In the daily unfolding drama behind the recent investigation by a United Nations team on the use of chemical weapons in Syria, UN Secretary-General Ban Ki-moon announced today that all biomedical and environmental samples gathered by the inspectors “at sites of possible chemical weapons use in Syria” will arrive at designated laboratories in Europe by Sept. 4.
“We are doing our utmost to expedite the process,” Ban said at a press briefing, without detailing when results will be available.
The investigation team, consisting of nine members from the Organization for the Prohibition of Chemical Weapons, based in The Hague, three World Health Organization experts and led by Dr. Ake Sellstrom, a Swedish scientist, first arrived in Damascus on Aug. 18 to do its work. (Angela Kane, a German and the chief of Disarmament Affairs at the UN, is in charge of the entire operation.) While the team began its inquiries into at least three alleged attacks, more accusations of chemical weapon use emerged after the release of toxic gas in a Damascus suburb, Ghouta, on Aug. 21, killing at least 1,400 people, about a third of them children, according to the United States. The UN team switched gears to focus on that incident first, given the scale and immediacy of the attack.
From the start, the team was mandated to determine whether chemical weapons had been used but not who used them. And at the press briefing, Ban said that he had made the decision for the team’s narrow mandate not to place blame, a decision that has incited much controversy, as it seems to disregard responsibility.
“One may think that it is a limit, but this is based on the recognized standard of international community,” Ban said, adding that the team was working closely with the World Health Organization and the Organization for the Prohibition of Chemical Weapons on adhering to established international protocols for analyzing the samples.
Ban’s announcement about the status of the analysis occurs as the United States said it already had evidence that the Syrian government used a toxic gas in Ghouta on Aug. 21. United States Secretary of State John F. Kerry said this weekend that new laboratory tests showed traces of sarin, an extremely lethal nerve agent, in blood and hair samples collected from emergency workers who responded to Ghouta.
Kerry said the samples had not been supplied by the UN team. A UN spokesman also said over the weekend that the UN continues its call on all member states — without mentioning the US per se — to provide any such findings to the UN to aid its investigation. Additionally, President Obama announced on Sept. 1 that he had decided to hold off an attack on Syria for the moment in responding to the use of chemical weapons by the Syrian government and that he would first seek formal backing from Congress, delaying the prospect of an offshore missile attack by the US.
Once the UN analysis is completed, a report will be given to Ban, who will share the results with all UN member countries, including the Security Council, Ban said at the briefing.
He reiterated that it was up to the Security Council, which “has primary responsibility for international peace and security,” to decide how to deal with the investigation’s results.
In answering a question from the press about a potential US missile attack on Syria, Ban said that the use of force was lawful under the UN Charter under two circumstances only: in self-defense and/or whether the Security Council authorizes such action. (The last time the council did so was when it approved aerial attacks on Libya in 2011 to protect civilians against assaults by their own leader, Col. Muammar el-Qaddafi.)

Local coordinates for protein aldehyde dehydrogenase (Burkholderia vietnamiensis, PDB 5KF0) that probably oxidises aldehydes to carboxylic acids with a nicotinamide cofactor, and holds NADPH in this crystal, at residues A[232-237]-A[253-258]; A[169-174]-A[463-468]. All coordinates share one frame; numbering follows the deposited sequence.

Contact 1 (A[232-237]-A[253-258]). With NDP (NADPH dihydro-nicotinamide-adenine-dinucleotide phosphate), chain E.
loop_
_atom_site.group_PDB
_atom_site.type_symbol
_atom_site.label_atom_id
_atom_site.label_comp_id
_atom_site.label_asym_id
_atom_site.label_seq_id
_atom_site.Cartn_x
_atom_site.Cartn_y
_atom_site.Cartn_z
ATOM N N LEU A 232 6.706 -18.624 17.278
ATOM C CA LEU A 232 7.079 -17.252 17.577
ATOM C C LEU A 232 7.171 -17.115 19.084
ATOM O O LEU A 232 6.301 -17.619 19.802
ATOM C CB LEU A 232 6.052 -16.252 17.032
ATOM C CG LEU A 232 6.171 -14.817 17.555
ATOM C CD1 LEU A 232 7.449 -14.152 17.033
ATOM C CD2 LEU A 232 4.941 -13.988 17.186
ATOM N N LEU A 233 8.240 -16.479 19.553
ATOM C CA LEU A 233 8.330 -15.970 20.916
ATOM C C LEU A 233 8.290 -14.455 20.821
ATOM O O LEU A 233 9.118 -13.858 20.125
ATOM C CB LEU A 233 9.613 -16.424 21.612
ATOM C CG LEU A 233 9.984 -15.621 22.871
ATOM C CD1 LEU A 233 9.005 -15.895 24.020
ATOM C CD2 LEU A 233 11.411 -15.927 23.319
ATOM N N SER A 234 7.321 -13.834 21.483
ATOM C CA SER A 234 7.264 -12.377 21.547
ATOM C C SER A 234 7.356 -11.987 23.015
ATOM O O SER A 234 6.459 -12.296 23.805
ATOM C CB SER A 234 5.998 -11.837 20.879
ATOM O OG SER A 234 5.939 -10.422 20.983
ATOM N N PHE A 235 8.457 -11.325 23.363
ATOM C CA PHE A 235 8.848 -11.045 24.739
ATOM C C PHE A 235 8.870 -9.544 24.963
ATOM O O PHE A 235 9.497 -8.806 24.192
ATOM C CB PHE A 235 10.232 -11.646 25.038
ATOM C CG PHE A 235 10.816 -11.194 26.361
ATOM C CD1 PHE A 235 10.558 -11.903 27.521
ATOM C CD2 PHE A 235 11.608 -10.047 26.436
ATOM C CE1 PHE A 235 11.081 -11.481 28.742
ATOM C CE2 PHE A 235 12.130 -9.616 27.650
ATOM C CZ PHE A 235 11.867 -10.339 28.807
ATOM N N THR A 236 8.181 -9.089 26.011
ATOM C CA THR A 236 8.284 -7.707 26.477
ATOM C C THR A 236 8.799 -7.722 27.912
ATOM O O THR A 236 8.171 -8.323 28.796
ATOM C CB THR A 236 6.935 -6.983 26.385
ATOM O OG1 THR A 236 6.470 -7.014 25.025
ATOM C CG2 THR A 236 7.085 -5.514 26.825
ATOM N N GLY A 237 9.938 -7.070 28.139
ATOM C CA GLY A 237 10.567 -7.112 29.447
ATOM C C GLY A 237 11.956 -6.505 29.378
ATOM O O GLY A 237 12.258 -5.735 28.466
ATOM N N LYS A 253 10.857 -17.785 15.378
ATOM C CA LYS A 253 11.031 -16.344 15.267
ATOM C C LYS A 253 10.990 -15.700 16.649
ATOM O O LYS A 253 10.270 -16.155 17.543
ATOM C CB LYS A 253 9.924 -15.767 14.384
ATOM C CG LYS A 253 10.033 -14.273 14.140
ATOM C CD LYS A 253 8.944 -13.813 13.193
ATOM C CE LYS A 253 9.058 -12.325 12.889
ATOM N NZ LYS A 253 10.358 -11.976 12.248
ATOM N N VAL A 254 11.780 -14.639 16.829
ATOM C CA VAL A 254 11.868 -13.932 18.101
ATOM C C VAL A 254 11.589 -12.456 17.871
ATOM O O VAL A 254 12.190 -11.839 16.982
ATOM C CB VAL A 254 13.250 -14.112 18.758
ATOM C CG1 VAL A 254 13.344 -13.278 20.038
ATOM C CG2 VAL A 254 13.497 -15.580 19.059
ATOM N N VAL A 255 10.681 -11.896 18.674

The Security Council, Ban said, “needs to show leadership” in uniting and developing an appropriate response should the analysis show that chemical weapons were used. Such weapons are banned by 189 countries (but not Syria) through the Chemical Weapons Convention; if they were deployed, Ban said, the act is considered a war crime and must be punished.
The council has been frozen this year on passing any resolution pertaining to the civil war in Syria, with Russia and China, both permanent members, blocking action by the other three permanent members, Britain, France and the US. In 2011 and 2012, China and Russia vetoed three resolutions on Syria condemning the government’s attacks against civilians.
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Dulcie Leimbach is a co-founder, with Barbara Crossette, of PassBlue. For PassBlue and other publications, Leimbach has reported from New York and overseas from West Africa (Burkina Faso and Mali) and from Europe (Scotland, Sicily, Vienna, Budapest, Kyiv, Armenia, Iceland and The Hague). She has provided commentary on the UN for BBC World Radio, ARD German TV and Radio, NHK’s English channel, Background Briefing with Ian Masters/KPFK Radio in Los Angeles and the Foreign Press Association.
Previously, she was an editor for the Coalition for the UN Convention Against Corruption; from 2008 to 2011, she was the publications director of the United Nations Association of the USA. Before UNA, Leimbach was an editor at The New York Times for more than 20 years, editing and writing for most sections of the paper, including the Magazine, Book Review and Op-Ed. She began her reporting career in small-town papers in San Diego, Calif., and Boulder, Colo., graduating to the Rocky Mountain News in Denver and then working at The Times. Leimbach has been a fellow at the CUNY Graduate Center’s Ralph Bunche Institute for International Studies as well as at Yaddo, the artists’ colony in Saratoga Springs, N.Y.; taught news reporting at Hofstra University; and guest-lectured at the Columbia University Graduate School of Journalism and the CUNY Journalism School. She graduated from the University of Colorado and has an M.F.A. in writing from Warren Wilson College in North Carolina. She lives in Brooklyn, N.Y.